Budget structural reform without austerity
Recent Reports by Federal Treasury and the Parliamentary Budget Office affirm the Budget as structurally defective and this is now acknowledged by the Treasurer (and previously asserted by the Opposition).
The differences of opinion now are the causes and the remedies. I regard the Budget to be structurally defective when the community’s legitimate and desired levels of government expenditure on disability/aged care, education, health, transport, defence, natural disasters, countering Global Financial Crises, plus the NBN and other essential infrastructure, cannot be financed within the next foreseeable three years on the existing tax-revenue resources whilst simultaneously reducing government debt. To do so without risking downgrades to the Commonwealth and the States by rating agencies and inadequate national social welfare and economic prosperity, is impossible.
Needed remedies are firstly, better expenditure scrutiny and secondly, reversion to an earlier slender tax on the massive volume of mostly tax-free financial transactions which make up most of the Australian ‘economy’. There needs to be an expert body of engineers, statisticians etc to publish and apply scientific, consistent methods for the prioritisation of all major government expenditure, leaving final decisions to government as befits a democracy. This would reduce waste and opportunities for corruption, improve transparency and coordination with public authorities and the private sector.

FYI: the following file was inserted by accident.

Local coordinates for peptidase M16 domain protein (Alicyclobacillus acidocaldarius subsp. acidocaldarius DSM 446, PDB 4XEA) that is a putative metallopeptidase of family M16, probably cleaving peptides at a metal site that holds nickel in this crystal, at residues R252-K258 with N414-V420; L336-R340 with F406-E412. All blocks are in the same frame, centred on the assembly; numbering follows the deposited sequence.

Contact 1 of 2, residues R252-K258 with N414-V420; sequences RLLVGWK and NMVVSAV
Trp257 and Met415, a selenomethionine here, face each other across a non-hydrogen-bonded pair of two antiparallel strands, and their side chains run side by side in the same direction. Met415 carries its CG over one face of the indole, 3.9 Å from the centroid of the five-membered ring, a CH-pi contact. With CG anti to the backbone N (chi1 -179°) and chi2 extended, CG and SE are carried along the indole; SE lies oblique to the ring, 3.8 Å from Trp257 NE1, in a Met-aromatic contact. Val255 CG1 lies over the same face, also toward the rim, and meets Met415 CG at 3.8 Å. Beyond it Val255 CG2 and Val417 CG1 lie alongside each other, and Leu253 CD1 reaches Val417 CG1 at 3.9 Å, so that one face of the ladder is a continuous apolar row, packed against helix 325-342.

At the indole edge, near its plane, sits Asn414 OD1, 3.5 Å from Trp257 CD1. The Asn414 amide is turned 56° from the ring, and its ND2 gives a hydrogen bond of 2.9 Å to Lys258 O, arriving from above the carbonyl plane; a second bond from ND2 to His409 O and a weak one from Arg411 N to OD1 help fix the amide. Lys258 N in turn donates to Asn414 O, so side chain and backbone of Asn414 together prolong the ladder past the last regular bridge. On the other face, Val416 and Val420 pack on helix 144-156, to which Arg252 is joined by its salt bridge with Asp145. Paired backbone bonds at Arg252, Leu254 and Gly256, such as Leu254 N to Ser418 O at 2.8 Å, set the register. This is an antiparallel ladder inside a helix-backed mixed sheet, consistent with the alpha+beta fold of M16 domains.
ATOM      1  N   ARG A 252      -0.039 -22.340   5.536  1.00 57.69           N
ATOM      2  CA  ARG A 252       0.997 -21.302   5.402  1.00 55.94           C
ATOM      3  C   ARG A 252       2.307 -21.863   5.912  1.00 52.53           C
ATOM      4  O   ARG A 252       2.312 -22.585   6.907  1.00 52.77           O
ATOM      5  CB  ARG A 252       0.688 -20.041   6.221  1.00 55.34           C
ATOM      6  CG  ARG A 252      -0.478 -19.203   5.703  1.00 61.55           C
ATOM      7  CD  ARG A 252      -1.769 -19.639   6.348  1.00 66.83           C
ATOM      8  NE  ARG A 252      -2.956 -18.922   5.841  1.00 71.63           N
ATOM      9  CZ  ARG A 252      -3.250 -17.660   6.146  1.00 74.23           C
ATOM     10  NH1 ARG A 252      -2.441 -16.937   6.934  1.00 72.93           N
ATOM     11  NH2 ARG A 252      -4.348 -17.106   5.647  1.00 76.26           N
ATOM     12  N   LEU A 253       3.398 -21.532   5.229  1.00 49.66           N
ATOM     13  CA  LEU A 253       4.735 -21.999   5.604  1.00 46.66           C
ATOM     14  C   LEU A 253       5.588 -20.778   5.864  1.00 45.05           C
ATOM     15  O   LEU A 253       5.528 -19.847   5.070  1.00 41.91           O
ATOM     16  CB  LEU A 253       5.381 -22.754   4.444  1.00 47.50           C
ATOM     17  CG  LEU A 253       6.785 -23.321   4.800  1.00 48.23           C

Austerity is self-defeating. Raising the $10% Goods and Services Tax (GST) rate or extending GST into health, education etc would be retrograde and not assist the Commonwealth Budget. The GST is already an iniquitous tax. It directly impacts on employment, incentives, economic growth, imposes burdensome paperwork and collection costs to the million or so reluctant tax collectors, and causes hardship to lower income earners.
By contrast, a low rate of financial tax would only have indirect, dispersed and minimal effects compared with the corrosive GST which would be replaced in whole or part. As a rough tentative guide, a 1 cent % tax on debits to bank accounts for example, would yield around $15 billion per annum, 2 cents % tax would yield $30 billion pa, and even higher revenues on credits. Such taxes would divert funds from speculation to productive activities, increase jobs, and discourage international currency raiders.
These reforms would restore government Fiscal Policy from its structural impasse and enable it to effectively reform as the single instrument available to maintain and raise Australia’s employment, economic prosperity and wealth in the face of future national emergencies and disasters.
John McAuley, a member of ERA living in Sydney, is an economist and author of Capital and Wealth in Australia’s Post-War National Balance Sheets (Longman Cheshire,1989).
Editorial comment: This tax reform makes a lot of sense and has been advocated by ERA for many years. Note that some heterodox economists have argued that we don’t need to be too concerned about federal deficits and reducing federal government debt.